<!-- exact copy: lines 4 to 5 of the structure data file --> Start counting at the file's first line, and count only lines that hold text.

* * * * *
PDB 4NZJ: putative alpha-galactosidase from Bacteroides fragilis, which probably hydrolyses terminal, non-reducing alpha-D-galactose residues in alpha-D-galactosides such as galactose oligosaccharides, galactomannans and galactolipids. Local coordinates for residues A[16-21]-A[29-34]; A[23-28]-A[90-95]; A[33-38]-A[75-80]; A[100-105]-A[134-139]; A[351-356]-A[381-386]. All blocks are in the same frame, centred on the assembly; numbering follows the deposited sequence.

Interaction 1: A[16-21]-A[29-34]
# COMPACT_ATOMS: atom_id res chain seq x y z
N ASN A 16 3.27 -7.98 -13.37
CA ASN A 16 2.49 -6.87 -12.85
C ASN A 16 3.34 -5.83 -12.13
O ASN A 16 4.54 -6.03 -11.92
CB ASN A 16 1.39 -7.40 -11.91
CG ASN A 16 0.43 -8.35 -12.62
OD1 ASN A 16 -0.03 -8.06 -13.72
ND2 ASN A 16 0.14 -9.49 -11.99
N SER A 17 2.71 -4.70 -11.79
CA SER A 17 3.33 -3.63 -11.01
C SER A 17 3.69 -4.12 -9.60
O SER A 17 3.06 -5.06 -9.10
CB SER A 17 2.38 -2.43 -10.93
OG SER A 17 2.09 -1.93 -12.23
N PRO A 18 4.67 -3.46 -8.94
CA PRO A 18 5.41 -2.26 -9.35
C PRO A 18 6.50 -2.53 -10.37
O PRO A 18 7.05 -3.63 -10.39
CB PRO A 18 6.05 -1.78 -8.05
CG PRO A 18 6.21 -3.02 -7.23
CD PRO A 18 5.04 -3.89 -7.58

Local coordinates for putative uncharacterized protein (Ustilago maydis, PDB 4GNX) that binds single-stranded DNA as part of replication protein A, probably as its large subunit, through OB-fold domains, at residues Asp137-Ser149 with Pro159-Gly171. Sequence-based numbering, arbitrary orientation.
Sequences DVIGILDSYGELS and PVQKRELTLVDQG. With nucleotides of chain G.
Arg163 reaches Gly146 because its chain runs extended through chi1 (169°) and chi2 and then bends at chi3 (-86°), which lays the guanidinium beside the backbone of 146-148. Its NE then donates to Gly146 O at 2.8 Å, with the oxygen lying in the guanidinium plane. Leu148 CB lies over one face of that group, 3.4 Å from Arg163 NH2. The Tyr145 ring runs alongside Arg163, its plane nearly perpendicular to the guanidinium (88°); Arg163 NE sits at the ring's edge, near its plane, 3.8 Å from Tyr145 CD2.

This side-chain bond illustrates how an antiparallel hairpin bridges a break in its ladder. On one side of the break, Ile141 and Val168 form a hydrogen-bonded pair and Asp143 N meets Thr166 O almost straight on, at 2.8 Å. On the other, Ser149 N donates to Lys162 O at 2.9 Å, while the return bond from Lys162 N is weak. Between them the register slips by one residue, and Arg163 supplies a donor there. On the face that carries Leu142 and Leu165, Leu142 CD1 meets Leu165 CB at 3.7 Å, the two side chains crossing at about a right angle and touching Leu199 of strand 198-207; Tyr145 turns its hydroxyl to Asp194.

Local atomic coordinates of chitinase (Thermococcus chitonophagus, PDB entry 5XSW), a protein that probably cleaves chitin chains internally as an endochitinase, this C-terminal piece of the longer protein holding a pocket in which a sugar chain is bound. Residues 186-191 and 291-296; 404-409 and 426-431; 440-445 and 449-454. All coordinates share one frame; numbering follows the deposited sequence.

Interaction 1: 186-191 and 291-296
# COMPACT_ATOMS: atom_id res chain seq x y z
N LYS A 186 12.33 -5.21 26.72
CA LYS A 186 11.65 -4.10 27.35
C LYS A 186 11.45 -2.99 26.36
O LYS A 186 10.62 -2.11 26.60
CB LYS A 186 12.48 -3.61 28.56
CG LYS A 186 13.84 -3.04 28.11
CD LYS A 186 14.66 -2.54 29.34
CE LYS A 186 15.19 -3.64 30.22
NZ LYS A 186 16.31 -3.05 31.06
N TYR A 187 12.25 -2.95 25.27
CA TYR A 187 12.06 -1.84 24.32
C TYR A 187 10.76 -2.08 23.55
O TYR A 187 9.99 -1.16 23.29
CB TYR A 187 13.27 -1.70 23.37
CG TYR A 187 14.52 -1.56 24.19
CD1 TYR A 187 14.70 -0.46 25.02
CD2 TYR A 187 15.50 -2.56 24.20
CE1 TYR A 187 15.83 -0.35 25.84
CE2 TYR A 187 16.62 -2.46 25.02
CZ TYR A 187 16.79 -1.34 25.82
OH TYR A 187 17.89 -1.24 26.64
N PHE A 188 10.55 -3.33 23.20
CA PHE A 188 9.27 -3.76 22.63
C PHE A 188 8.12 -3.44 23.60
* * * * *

N ASN A 16 3.27 -7.98 -13.37
CA ASN A 16 2.49 -6.87 -12.85